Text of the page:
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Using Knives at Work

Knife injuries are on the rise.

Cut knife accidents.

Plan and assess the risk for any work or project that involves cutting by eliminating dangerous fixed blades with a safety knife, scissors, or de-burring tools.

Correct planning and assessment could save you from life changing cut injuries, or worst still.


Did you know hand knife injuries typically account for between 25% to 50% of all lost time accidents?

43,000 knife based reportable work place accidents happened in 2019.

And 58% of all workplace accidents involving manual tools were caused by knives.


Knives at workThe guidance statistics are clearly showing that knife injuries are a worrying occupational hazard for us all at work or at home. Many suffer serious injuries that will affect their quality of life ongoing, and sadly, deaths do occur. There is also a knock-on effect for businesses in lost revenue due to time. Possible litigation issues and corporate social responsibilities to uphold.

Don’t let lack of time or commercial pressures become a factor in your decision making when it comes to the next knife job. Try to think of the impact a knife injury could have on your life now and how it might ruin your quality of life in years to come. Knife injuries usually happen when a knife slips during cutting or trimming, the knife blade can meet a worker’s hand and causing laceration to the fingers or hand.

What can we do to prevent such accidents? Let us look at how to make changes and eliminate the hazards in our workplace. Where possible, eliminate the need for knives to be used. Substitute knives for other tools, such as de-burring tools and scissors. Use engineering solutions to reduce the risks such as changing tools or molds to reduce, remove the need for cutting activity.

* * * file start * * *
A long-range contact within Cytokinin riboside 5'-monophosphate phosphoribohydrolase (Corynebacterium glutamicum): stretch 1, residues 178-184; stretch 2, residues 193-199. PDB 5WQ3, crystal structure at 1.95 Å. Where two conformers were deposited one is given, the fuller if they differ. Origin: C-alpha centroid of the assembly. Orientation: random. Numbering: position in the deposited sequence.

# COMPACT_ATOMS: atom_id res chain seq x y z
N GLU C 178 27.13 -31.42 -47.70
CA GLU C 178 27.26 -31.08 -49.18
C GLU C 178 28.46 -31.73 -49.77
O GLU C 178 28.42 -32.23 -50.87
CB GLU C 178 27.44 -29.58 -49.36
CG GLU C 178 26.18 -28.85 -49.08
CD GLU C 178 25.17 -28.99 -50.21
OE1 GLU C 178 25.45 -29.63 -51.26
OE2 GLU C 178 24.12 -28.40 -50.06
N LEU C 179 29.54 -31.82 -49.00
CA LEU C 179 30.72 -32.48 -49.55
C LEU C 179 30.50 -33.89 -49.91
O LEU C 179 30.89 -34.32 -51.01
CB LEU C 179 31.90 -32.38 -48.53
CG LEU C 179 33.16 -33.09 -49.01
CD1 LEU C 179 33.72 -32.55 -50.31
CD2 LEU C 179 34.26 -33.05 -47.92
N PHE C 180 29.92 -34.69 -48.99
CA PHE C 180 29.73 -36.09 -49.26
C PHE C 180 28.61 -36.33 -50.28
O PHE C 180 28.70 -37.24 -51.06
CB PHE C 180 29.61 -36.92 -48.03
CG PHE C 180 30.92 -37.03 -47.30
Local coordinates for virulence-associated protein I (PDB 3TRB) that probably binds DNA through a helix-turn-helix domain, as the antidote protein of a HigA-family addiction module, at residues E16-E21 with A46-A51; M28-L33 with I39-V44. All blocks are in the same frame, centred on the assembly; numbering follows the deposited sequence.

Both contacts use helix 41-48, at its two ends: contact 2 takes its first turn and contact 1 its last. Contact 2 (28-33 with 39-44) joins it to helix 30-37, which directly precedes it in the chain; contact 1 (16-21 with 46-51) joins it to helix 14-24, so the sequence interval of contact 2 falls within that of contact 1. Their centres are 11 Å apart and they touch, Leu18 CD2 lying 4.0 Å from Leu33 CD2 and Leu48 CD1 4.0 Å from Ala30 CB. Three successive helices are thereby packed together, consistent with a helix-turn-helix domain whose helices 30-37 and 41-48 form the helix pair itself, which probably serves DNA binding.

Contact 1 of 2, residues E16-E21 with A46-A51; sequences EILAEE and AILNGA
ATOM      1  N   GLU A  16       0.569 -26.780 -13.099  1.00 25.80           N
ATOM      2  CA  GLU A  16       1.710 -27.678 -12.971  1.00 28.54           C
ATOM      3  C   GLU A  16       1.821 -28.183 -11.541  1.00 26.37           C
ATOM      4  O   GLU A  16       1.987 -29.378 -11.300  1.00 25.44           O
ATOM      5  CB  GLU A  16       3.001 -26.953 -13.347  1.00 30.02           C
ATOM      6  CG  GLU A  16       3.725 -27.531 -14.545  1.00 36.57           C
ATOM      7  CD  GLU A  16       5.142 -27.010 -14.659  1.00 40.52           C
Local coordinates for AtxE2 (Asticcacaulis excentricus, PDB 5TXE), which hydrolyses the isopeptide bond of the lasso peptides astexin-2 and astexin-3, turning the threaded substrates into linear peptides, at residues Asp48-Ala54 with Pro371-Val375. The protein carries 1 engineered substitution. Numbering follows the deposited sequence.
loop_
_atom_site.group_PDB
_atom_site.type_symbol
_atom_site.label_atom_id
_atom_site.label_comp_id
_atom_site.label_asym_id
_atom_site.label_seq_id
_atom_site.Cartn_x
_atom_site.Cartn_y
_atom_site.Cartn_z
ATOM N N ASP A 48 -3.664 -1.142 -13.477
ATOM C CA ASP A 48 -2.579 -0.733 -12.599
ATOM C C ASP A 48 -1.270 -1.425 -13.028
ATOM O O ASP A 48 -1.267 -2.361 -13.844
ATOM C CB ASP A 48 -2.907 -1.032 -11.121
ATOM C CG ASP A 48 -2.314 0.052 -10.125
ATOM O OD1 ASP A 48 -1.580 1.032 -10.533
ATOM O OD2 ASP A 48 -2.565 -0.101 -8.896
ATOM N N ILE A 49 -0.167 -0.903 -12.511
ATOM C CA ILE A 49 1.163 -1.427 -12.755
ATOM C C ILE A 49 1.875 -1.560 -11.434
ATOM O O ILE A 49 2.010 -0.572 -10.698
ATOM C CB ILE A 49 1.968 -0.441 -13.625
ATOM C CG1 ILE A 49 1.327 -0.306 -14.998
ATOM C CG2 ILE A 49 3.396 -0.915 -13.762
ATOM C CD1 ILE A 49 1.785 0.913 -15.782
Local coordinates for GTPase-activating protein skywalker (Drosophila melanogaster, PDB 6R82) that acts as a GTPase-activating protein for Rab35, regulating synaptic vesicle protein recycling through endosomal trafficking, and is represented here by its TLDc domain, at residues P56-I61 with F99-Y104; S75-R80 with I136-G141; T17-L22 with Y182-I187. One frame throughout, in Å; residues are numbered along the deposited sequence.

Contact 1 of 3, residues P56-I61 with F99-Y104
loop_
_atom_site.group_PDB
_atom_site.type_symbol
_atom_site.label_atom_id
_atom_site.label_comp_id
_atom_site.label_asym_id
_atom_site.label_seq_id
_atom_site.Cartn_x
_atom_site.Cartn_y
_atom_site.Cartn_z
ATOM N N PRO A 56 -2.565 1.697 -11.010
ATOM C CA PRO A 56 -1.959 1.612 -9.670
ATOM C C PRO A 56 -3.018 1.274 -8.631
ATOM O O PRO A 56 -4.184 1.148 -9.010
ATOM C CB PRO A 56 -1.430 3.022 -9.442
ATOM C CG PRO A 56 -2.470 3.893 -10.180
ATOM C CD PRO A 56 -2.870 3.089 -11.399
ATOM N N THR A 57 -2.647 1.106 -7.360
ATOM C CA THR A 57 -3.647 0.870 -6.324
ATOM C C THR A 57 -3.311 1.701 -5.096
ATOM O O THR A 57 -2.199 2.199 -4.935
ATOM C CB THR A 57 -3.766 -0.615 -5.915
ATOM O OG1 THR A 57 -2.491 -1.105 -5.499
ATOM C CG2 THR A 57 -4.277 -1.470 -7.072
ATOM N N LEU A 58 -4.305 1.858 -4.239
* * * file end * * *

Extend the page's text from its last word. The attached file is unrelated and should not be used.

Administrative, ensure that there is a set knife policy to ensure cutting tools are managed. PPE, it’s the last line of defence used PPE. Suitable cut resistant gloves, sleeves, garments to enhance protection from accidental cuts.

There are five different groups of knives.

Group one includes bladeless cutters, disposable concealed blade knives, that help to ensure not only is the blade edge concealed, but also the remote chance injury during blade replacement is ruled out.

Group two, concealed blades are cutters designed to conceal the blade edge from the possibility of personal injury.

Group three, fully automatic blade retraction knives are designed to not rely on the operator to retract the blade, sometimes called intelligent cutters. Once the blade leaves the material being cut, it’ll automatically and immediately retract into the handle.

Group four, spring loaded blade retraction. Once cutting has begun, the operator removes their thumb from the slider. The blade will remain engaged with the material being cut, but as soon as the blade leaves the material, the blade will spring back into the safety of the knife handle.

Group five manually operated blade retraction knives must be manually retracted as well as manually extended. Therefore, if the knife is placed down, the blade will remain exposed.

Look at the knife itself before buying, assess its safety performance. Look at any testing or proof that the manufacturers have. The UK safety knives are covered under the provision and use of work equipment regulations. So, this places responsibilities on the business and the organization whose employees are to use the work equipment.

What is the safety knife policy?

Consider the following points while making yours.

  • Specify the right knife.
  • Ensure spare knives and blades are available.
  • Provide safe storage for knives and blades.
  • Specify the right PPE.
  • Consider the working environment, develop and deliver training, check in and monitor it.

Obviously when using PPE, make sure you use a higher rated glove. This is always preferable. Assuming good grip, dexterity, comfort, size, touch, sensitivity, and general performance is expected.

I hope this is useful to you, please let me know if you need any further information. Call 07770 302504 or email joanne@chestnutassociates.co.uk